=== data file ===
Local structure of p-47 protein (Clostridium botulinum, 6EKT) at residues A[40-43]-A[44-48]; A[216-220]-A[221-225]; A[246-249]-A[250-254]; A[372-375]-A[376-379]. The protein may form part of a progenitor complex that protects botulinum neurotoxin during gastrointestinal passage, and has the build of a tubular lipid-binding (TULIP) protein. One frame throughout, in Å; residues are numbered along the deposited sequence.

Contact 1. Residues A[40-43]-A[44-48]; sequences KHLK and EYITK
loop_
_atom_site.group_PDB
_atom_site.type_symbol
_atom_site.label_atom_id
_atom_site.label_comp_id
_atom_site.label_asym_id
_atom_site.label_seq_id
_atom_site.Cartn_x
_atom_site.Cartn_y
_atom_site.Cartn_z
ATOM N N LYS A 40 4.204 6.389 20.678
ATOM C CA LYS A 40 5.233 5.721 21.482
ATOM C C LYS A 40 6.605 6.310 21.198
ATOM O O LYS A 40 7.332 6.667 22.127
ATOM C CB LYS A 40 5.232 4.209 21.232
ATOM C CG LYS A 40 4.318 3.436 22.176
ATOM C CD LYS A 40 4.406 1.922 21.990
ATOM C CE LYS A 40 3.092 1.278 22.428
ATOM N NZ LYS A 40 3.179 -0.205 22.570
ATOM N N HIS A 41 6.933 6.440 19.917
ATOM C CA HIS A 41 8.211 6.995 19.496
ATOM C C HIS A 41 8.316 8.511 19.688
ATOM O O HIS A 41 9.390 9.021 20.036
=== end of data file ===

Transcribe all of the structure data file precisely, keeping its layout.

Local structure of p-47 protein (Clostridium botulinum, 6EKT) at residues A[40-43]-A[44-48]; A[216-220]-A[221-225]; A[246-249]-A[250-254]; A[372-375]-A[376-379]. The protein may form part of a progenitor complex that protects botulinum neurotoxin during gastrointestinal passage, and has the build of a tubular lipid-binding (TULIP) protein. One frame throughout, in Å; residues are numbered along the deposited sequence.

Contact 1. Residues A[40-43]-A[44-48]; sequences KHLK and EYITK
loop_
_atom_site.group_PDB
_atom_site.type_symbol
_atom_site.label_atom_id
_atom_site.label_comp_id
_atom_site.label_asym_id
_atom_site.label_seq_id
_atom_site.Cartn_x
_atom_site.Cartn_y
_atom_site.Cartn_z
ATOM N N LYS A 40 4.204 6.389 20.678
ATOM C CA LYS A 40 5.233 5.721 21.482
ATOM C C LYS A 40 6.605 6.310 21.198
ATOM O O LYS A 40 7.332 6.667 22.127
ATOM C CB LYS A 40 5.232 4.209 21.232
ATOM C CG LYS A 40 4.318 3.436 22.176
ATOM C CD LYS A 40 4.406 1.922 21.990
ATOM C CE LYS A 40 3.092 1.278 22.428
ATOM N NZ LYS A 40 3.179 -0.205 22.570
ATOM N N HIS A 41 6.933 6.440 19.917
ATOM C CA HIS A 41 8.211 6.995 19.496
ATOM C C HIS A 41 8.316 8.511 19.688
ATOM O O HIS A 41 9.390 9.021 20.036